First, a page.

Say No to Cano

Entering the off-season, Yankee General Manager Brian Cashman faces decisions which are no less daunting than those faced by Hobson or Sophie.

Having just said farewell to revered Yankee lifers Mariano Rivera and Andy Pettitte (in the exercise of columnist privilege, we will overlook Pettitte’s 3-year stopover in Houston), Cashman must ponder how far he will go to retain free agent second baseman Robinson Cano, who has demanded a ten-year 300 million contract to finish his career in pinstripes.

Cashman’s decision is complicated by the new MLB salary cap rules, which would severely punish the Yanks for exceeding 189 million in payroll for the 2014 season, and by the uncertain status of Alex Rodriguez who may be suspended for all or part of the 2014 season for his involvement with the Biogenesis clinic.

If the arbitrator hearing A-Rod’s case concludes that the 211 game suspension imposed by MLB was justified, or that A-Rod should be set down for 100 games or more, then all or most of A-Rod’s salary comes off the books for 2014 and a Cano signing becomes more likely, particularly if his deal is back-loaded beyond 2014.

But if, as appears probable, the arbitrator’s hearing drags on into the deep winter, or a negotiated resolution with MLB substantially cuts A-Rod’s suspension, then Cashman will get no relief from A-Rod’s predicament.

Eight years into his career, Cano, 31 years old yesterday, is on track to become the most prolific second baseman of the modern era. He is well on his way to surpassing the batting average, home run and rbi totals of Hall of Famers Joe Morgan, Roberto Alomar, and Ryne Sandberg and has a decent shot at reaching Jeff Kent’s record for career home runs by a second baseman (377) and Rogers Hornsby’s lifetime rbi total (1584). He fields his position beautifully and has a rifle for an arm.

Signed by the Yankees as an 18 year old out of the Dominican Republic and raised in their farm system, Cano is poised to join Yankee legends Lou Gehrig, Bill Dickey, Joe Dimaggio, Yogi Berra, Whitey Ford, Mickey Mantle, Derek Jeter, and Rivera, as Hall of Famers who spent their entire major league careers in the Yankee system.

But don’t bet the ranch on it.

What would have been inconceivable during the George Steinbrenner era is a distinct possibility under the management of Cashman and Hank Steinbrenner, George’s more grounded son. Recognizing that the Yanks can be a mediocre team notwithstanding Cano’s brilliance (see 2013) and that their greater need is for young pitching, the Yanks may well determine that they can follow the example set by St. Louis and Boston and allocate the money saved by letting Cano go to stocking young, powerful arms and acquiring 3-4 modestly priced free agents to fill the several holes in their regular lineup.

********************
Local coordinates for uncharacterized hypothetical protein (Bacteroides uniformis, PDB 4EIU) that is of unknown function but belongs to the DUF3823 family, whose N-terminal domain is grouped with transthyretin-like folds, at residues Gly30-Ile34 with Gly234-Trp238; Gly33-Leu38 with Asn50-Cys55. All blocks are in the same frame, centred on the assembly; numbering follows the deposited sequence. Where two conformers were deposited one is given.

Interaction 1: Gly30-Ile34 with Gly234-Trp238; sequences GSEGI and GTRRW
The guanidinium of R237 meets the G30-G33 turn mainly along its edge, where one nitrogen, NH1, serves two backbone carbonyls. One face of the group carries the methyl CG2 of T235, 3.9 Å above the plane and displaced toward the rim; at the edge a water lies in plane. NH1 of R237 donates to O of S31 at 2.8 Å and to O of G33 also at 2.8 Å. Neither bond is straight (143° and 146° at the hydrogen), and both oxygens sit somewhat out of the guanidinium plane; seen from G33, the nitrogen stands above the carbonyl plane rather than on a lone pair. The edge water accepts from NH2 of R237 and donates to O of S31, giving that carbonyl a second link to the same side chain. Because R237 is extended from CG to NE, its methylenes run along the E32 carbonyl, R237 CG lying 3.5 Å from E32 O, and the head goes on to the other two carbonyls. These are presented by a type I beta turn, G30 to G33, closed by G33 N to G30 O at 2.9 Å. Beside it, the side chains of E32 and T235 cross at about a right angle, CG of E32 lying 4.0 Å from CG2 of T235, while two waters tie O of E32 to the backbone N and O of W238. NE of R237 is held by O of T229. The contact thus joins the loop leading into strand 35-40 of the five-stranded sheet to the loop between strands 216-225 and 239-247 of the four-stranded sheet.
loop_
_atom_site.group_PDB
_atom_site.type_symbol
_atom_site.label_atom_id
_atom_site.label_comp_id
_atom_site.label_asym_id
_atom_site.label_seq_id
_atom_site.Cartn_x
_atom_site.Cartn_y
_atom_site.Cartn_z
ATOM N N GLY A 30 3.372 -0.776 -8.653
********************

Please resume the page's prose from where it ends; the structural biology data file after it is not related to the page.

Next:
And that would be the right decision. Because though Cano is a top of the line player, he is a middle of the road teammate.Your highest paid player should set an example for his teammates, but Cano undermines team spirit by his failure to expend maximum effort and by a seemingly lackadaisical attitude. The game comes so easily to him that he appears not to be trying. On grounders to the right side, he lopes lazily to first base. In the field, he waits ’til the last second to throw out the runner. He is simply not programmed to be a team leader.

The Cardinals and the Red Sox have set the template for how to handle moody superstars who demand or receive maximum free agent money. In the case of the Cardinals, they relinquished free agent superstar Albert Pujols to the Angels and received back a draft choice which they used to acquire Michael Wacha, who as a rookie has been the best pitcher in the playoffs. In 2012, the Red Sox cut their losses and traded Josh Beckett, Carl Crawford, and Adrian Gonzalez to the Dodgers, shedding 240 million in payroll in the process, and used the money saved to acquire five middle tier free agents who have played major roles in their march to the World Series.

The Cardinals are almost entirely built from the draft. Five key players on their World Series roster derive from their 2009 draft alone, including two starters (Joe Kelly, Shelby Miller), closer Trevor Rosenthal, lead-off man Matt Carpenter, and clean-up hitter Matt Adams. Beyond Rosenthal, the rest of the bullpen is comprised primarily of rookie pitchers. In Game 2 of the NLCS, a game started by Wacha, 26 of 27 outs were recorded by rookie pitchers, and in the 13-inning Game 1 marathon, 29 of the first 30 outs were registered by rookies. Ace starter Adam Wainwright is also home-grown.

In the early 1990′s, the Yanks’ farm system was strong, giving rise to Jeter, Rivera, Pettitte, Bernie Williams, and Jorge Posada. Not coincidentally, this was during the period of George Steinbrenner’s 2-year suspension from baseball. Twenty years of pursuing high-priced free agents and neglecting the draft cannot be overcome by an overnight change of heart.

But saying no to Cano would be a good place to start.

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